The change from baseline in the unstimulated salivary flow rate (USFR) and the Clinical Global Impression of Change (CGI-C) was assessed 4 weeks after treatment. There was a significant reduction in the USFR for all three dosage groups of MYOBLOC, compared with patients on placebo (Table 8). Similarly, the CGI-C scores were significantly lower in all three MYOBLOC dosage groups than in patients on placebo (Table 9). The mean change from baseline to Week 4 on the USFR was similar in all three MYOBLOC dosage groups.
MYOBLOC (rimabotulinumtoxinB) injection is supplied as a clear and colorless to light-yellow solution in single-dose glass vials.
MYOBLOC is available in three presentations (Table 10).
No U.S. Standard of Potency
Store under refrigeration at 2°C to 8°C (36°F- 46°F) in the original carton to protect from light.
DO NOT FREEZE. DO NOT SHAKE.
All vials of expired MYOBLOC and equipment used in the administration of MYOBLOC should be carefully discarded according to standard medical waste practices.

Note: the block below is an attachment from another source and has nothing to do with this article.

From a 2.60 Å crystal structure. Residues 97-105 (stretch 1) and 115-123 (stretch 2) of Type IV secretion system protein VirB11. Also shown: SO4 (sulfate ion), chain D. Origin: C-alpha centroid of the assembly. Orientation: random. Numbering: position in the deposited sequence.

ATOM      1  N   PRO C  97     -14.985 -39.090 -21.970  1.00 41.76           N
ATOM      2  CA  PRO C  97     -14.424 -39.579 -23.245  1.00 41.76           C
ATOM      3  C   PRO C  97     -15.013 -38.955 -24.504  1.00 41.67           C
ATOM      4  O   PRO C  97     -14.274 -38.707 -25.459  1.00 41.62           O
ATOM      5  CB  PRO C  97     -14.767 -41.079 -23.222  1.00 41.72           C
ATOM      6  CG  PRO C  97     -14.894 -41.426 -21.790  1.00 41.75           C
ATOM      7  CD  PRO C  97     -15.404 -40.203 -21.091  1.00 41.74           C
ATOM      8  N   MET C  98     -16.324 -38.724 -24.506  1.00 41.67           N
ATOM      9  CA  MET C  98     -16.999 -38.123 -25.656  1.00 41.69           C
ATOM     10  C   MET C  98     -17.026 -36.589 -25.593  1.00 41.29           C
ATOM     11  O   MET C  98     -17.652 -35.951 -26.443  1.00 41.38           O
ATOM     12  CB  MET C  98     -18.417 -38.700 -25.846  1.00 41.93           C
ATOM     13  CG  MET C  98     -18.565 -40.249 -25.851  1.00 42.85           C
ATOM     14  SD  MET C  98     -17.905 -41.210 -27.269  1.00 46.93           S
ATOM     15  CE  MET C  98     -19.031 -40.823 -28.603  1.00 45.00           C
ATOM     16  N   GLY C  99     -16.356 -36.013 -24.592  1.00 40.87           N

Do not use after the expiration date stamped on the vial.
Advise the patient to read the FDA-approved patient labeling (Medication Guide).
Swallowing, Speaking, or Breathing Difficulties or Other Unusual Symptoms
Advise patients to inform their healthcare provider if they develop any unusual symptoms, including difficulty with swallowing, speaking or breathing, or if any existing symptom worsens
Box Warning and
Warnings and Precautions (5.1,
Inform patients of the risk of aspiration.
Ability to Operate Machinery or Vehicles
Counsel patients that if loss of strength, muscle weakness, or impaired vision occur, they should avoid driving a car or engaging in other potentially hazardous activities.
Solstice Neurosciences, LLC, Rockville, MD 20852
U.S. License No. 1718
"MYOBLOC" and the "MYOBLOC Logo" are registered trademarks of Solstice Neurosciences, Inc.
Protected by U.S. Patent No.
6,290,961; 6,632,433; 6,872,397; 6,887,476
© 2019 Solstice Neurosciences, LLC
NOTE: These photos can be used only for identification by shape, color, and imprint. They do not depict actual or relative size.
The product samples shown here have been supplied by the manufacturer and reproduced in full color by PDR as a quick-reference identification aid. While every effort has been made to assure accurate reproduction, please remember that any visual identification should be considered preliminary. In cases of poisoning or suspected over dosage, the drug's identity should be verified by chemical analysis.